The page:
What about using tires for foundations? In my opinion, earthbags are superior for foundations and walls. If you’re not convinced of this, tamp one tire (the way it’s supposed to be done, which takes 20 minutes or so). Then tamp the equivalent (in cubic inches) in earthbags and see for yourself which is easier. But it gets better, because lower courses can be filled with gravel (double bagged for durability). I could fill and stack about one-half to one whole course of earthbags on a small dome in the time it takes to tamp one tire. That’s a 10 to 20-fold improvement in speed! Swinging a sledge hammer is gut busting hard work. Tamping earthbags isn’t exactly “easy” but it’s way easier and faster than doing rammed earth tires. And with earthbags you can use insulated fill material such as scoria or perlite to create an insulated foundation.

I love the look of earthships and admire all the wonderful eco features, but I’ve learned how the same things (roofwater collection, solar hot water, etc.) can be integrated into a well designed earthbag home. With earthbags you can have these same features at a fraction of the labor and time.


Comments

Tire Foundations? — 10 Comments

  1. How do you contain the foundation? Doesn’t the bag eventually disintegrate or is something special done with the plaster covering the bags below and just above the ground to prevent the foundation from sloughing away? Is this even a problem? you mentioned perlite for insulation. Is what is a good ratio to mix with the gravel in a foundation bags?

    • The earthbag foundation starts below grade on a rubble trench. It is keyed into the earth. Each course is connected with barbed wire so they can’t slide. Use gravel bags on lower courses where water damage is a concern. Keep the bags plastered to protect from UV damage. US highway department (Dept. of Transportation) testing showed polypropylene bags can last at least 500 years below grade if protected from UV. One of the biggest advantages is cost savings. You can save thousands of dollars on the foundation alone by using gravel bags instead of concrete. For these and other reasons gravel bag foundations are now very popular among natural builders. Ex: The width of gravel bags is exactly the same as most straw bales.
      How to Build Dirt Cheap Houses http://www.naturalbuildingblog.com/instructable-how-to-build-dirt-cheap-houses/

      Perlite is a good insulator that resists moisture, however building with perlite is experimental. There are numerous ways of using perlite to create insulated foundations. The best method partly depends on what materials are available and the temperature. One option in cold climates is to tie tubes filled with perlite onto the face of the gravel bag foundation. Search this blog for keywords insulated foundation or cold climate.

  2. Hi, I am building an earth bag House, Workshop and Guest cottage on my plot in Maun Botswana. I am having the 3 chamber Earthbag sewn up in Maun and was wondering if I need to tamp the bags as the soil I am using is mainly Kalahari Sand mixed with clay? I am also looking for a good adobe mix for plastering inside and out? I would apreciate your comments. Thank you

    • Tamping is recommended so the earthbags are harder and stronger.

      Talk to potters, soil engineers and others in your area who work with clay. Do lots of experiments. Use wide roof overhangs to protect exterior earth plaster.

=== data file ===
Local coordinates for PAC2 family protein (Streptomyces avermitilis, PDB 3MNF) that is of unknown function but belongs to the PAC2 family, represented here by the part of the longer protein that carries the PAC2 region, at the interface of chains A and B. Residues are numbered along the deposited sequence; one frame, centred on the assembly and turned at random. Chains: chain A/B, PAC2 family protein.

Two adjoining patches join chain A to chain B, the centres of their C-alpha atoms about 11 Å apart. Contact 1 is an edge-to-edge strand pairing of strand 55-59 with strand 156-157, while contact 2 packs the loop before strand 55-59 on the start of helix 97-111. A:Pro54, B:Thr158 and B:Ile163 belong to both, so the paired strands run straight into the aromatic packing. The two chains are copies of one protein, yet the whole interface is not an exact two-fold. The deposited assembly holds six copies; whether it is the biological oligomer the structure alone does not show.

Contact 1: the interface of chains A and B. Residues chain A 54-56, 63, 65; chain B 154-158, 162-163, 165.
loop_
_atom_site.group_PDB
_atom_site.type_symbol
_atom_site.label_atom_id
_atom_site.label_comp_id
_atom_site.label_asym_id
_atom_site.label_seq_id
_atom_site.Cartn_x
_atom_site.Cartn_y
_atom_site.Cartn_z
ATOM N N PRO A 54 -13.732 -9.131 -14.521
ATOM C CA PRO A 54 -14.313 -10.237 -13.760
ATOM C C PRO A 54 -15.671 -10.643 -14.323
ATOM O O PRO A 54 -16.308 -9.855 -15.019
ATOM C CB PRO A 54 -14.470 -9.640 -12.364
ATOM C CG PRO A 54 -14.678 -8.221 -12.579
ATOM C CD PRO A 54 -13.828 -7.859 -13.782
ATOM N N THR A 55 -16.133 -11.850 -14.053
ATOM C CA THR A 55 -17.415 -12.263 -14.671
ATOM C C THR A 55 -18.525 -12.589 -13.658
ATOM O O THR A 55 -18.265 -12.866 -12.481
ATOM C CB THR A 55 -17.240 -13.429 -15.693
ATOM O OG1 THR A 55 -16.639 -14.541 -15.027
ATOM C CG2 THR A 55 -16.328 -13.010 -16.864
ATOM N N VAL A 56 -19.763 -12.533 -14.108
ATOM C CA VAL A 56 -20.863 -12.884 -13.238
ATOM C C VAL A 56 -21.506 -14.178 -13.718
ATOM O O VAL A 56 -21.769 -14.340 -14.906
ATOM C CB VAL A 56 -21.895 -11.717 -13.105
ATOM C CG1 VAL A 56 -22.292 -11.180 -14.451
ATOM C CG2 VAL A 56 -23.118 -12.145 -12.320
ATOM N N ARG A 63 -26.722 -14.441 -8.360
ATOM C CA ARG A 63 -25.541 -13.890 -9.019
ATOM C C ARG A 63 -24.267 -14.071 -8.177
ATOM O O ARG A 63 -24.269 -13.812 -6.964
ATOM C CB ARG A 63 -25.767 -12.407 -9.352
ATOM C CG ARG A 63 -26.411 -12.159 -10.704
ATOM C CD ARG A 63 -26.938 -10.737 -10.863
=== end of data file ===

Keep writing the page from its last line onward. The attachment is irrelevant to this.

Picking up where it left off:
3. I have read that it is fine to build a two course tire foundation to build a strawbale house on right on top of the ground without having to use a foundation trench. Is that true also for earthbag foundations?

    • You always have to account for site conditions: frost depth, soil conditions (expansive soil? or good drainage? French drain needed?), water runoff/site grading, seismic, etc. In general, rammed tires and earthbags would be handled the same, which makes sense since they’re both containers holding soil or gravel. But between the two earthbags are faster and easier.

  4. hello, curious about the basic principles of creating a dome style home,in canada…..alberta.bound location where.temps.can get to-30c.

    Does it make more sense to have thedome home down below frost line (here it is 3ft) and can you direct me to plans for a small style home with maybe a loft design for a 1-2person style………with the possibility of a cob oven and a rocket stove design incorportated in it or is this better suited with a real wood stove .

    Books, web sites, blogs or any direction of all that would be offered would be greatly appreciated .

    thanks for your time

    Regards,

  5. Thank you for pointing that out, I agree time and energy saved by using earthbags over tire is very significant, and as natural buiding is mainly work labour, it therefore reduces buiding “costs”. However, do Tires and earthbag have the same mechanical caracteristics, and aren’t there any advantage of using tires over earthbags in a foundation?

    • I can’t think of anything good to say about building with tires. I’ve seen abandoned earthships firsthand, and have heard how people watched their dream of home ownership slip away due to the years of hard labor required. They’re definitely not “free” when you factor in all the labor. Very few people are cut out (physically able) to build tire houses. They’re sort of a trap if you think about it, luring the unsuspecting. And what about the tire dumps left behind after people give up? They become a public nuisance. Another complaint I have is how some books tend to treat all natural building methods more or less equal. They’re clearly not. Why use tires when earthbags can serve as foundations, retaining walls, work in wet environments like greenhouses, hold back floods, withstand hurricanes, excel in hot and cold climates, and on and on.

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